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Posted 03/01/2017


Mortgage Rates Today, March 1, 2017, Plus Lock Recommendations


What's Driving Mortgage Rates Today?

This morning's important Institute of Supply Management (ISM) manufacturing index came in with a reading of 57. blowing away expectations and causing a sharp spike in mortgage rates. Analysts had anticipated February's reading to duplicate January's level of 56.

The ISM index measures confidence at the manufacturing level of the economy. More confidence in the future fuels economic heat -- leading to rising mortgage rates today.

Unexpected Optimism and "Extreme Greed" Lead To Higher Rates

And that's an important thing to keep in mind about interest rates and financial markets in general. Anytime something is expected, it's already reflected in the current price of the stock or bond in question. It's only when expectations differ from reality that prices and interest rates change.

In this case, unexpected optimism of manufacturers has spiked concerns about inflation, leading to falling prices in the bond and mortgage-backed securities markets, causing interest rates to increase.

In addition, following President Trump's speech last night, CNN Money's Fear and Greed Index reversed its course, swinging from "Greed" at 66 to "Extreme Greed" with a reading of 80. That also indicates increasing economic activity, leading to inflation fears for tomorrow and higher mortgage rates today.

mortgage rates today
** FHA APRs include government-mandated mortgage insurance premiums (MIP). 


Tomorrow brings us the Weekly Jobless Claims report. Unemployment data is always considered pertinent to mortgage rates today, but this is just a weekly report. Its effect is minuscule compared to the highly-important monthly report due on March 10th.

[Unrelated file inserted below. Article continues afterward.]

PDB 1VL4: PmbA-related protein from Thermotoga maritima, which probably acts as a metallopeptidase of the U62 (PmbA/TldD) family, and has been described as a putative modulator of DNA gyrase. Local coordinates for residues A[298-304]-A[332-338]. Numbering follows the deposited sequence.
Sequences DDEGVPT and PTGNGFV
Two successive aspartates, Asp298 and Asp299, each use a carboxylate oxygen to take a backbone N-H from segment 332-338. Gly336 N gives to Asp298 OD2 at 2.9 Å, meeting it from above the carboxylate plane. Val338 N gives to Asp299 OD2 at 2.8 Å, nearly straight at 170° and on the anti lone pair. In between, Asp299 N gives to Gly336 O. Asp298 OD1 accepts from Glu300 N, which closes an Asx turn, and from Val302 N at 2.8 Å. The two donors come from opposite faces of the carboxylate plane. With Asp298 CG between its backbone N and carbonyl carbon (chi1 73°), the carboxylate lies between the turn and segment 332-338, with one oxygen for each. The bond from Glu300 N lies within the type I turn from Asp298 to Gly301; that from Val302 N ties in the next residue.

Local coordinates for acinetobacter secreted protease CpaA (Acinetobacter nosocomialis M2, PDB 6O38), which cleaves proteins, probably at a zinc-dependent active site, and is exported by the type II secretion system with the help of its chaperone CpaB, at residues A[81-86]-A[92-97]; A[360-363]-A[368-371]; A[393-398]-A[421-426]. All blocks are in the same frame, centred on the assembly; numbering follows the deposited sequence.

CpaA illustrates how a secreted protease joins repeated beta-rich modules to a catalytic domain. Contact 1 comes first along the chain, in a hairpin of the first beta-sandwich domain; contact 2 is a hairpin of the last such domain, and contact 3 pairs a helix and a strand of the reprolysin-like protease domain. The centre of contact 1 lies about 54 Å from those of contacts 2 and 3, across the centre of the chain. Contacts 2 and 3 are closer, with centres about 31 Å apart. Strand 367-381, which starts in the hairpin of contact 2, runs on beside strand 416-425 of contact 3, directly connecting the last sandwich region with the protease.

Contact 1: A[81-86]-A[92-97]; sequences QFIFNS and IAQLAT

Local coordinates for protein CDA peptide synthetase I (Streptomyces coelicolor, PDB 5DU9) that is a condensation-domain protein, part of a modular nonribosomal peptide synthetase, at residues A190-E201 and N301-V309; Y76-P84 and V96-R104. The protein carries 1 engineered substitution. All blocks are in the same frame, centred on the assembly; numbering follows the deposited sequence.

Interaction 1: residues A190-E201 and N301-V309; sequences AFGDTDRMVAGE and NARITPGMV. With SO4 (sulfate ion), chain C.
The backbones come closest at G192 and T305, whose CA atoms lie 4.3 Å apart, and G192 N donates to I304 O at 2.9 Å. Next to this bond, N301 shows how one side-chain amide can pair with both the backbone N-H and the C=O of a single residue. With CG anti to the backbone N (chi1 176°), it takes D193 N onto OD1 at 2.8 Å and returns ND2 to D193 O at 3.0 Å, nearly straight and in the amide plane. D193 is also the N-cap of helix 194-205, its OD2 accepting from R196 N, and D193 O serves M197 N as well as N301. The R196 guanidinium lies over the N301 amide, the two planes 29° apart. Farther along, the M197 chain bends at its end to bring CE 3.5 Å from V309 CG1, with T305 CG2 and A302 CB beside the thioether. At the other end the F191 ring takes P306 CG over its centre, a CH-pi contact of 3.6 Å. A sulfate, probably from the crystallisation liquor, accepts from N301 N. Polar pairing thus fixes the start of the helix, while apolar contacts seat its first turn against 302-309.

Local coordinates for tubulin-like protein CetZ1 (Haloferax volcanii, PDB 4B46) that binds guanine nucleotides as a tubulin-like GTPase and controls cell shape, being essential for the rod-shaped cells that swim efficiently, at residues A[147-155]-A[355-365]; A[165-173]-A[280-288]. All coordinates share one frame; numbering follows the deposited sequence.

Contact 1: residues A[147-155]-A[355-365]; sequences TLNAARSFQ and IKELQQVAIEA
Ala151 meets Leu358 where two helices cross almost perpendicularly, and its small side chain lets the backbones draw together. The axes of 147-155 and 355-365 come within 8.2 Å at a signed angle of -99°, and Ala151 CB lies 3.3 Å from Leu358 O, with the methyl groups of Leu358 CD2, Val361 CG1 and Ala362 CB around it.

Expect rates to be driven largely by stock prices -- prices up, rates up. Prices down, rates down.

Rate Lock Recommendation

Today's volatile economic climate may prompt the risk-averse to lock their loans now. Even those closing after 30 days might consider locking if they can get a 45 or 60-day lock without extra costs. However, most lenders charge significantly more for a longer lock.  You need to decide if "setting and forgetting" your rate is worth the added fees.

Note that this is what I would do if I had a mortgage in process today. Your own goals and tolerance for risk may differ. 

What Causes Rates To Rise And Fall?

Mortgage interest rates depend on a great deal on the expectations of investors. Good economic news tends to be bad for interest rates, because an active economy raises concerns about inflation. Inflation causes fixed-income investments like bonds to lose value, and that causes their yields (another way of saying interest rates) to increase.

For example, suppose that two years ago, you bought a $1,000 bond paying five percent interest ($50) each year. (This is called its “coupon rate.") That’s a pretty good rate today, so lots of investors want to buy it from you. You sell your $1,000 bond for $1,200.

When Rates Fall

The buyer gets the same $50 a year in interest that you were getting. However, because he paid more for the bond, his interest rate is not five percent.

  • Your interest rate: $50 annual interest / $1,000 = 5.0%
  • Your buyer’s interest rate: $50 annual interest / $1,200 = 4.2%

The buyer gets an interest rate, or yield, of only 4.2 percent. And that’s why, when demand for bonds increases and bond prices go up, interest rates go down.

When Rates Rise

However, when the economy heats up, the potential for inflation makes bonds less appealing. With fewer people wanting to buy bonds, their prices decrease, and then interest rates go up.

Imagine that you have your $1,000 bond, but you can't sell it for $1,000, because unemployment has dropped and stock prices are soaring. You end up getting $700. The buyer gets the same $50 a year in interest, but the yield looks like this:

  • $50 annual interest / $700 = 7.1% The buyer’s interest rate is now slightly more than seven percent.
Click to see today's rates (Jul 21st, 2017)

The information contained on The Mortgage Reports website is for informational purposes only and is not an advertisement for products offered by Full Beaker. The views and opinions expressed herein are those of the author and do not reflect the policy or position of Full Beaker, its officers, parent, or affiliates.

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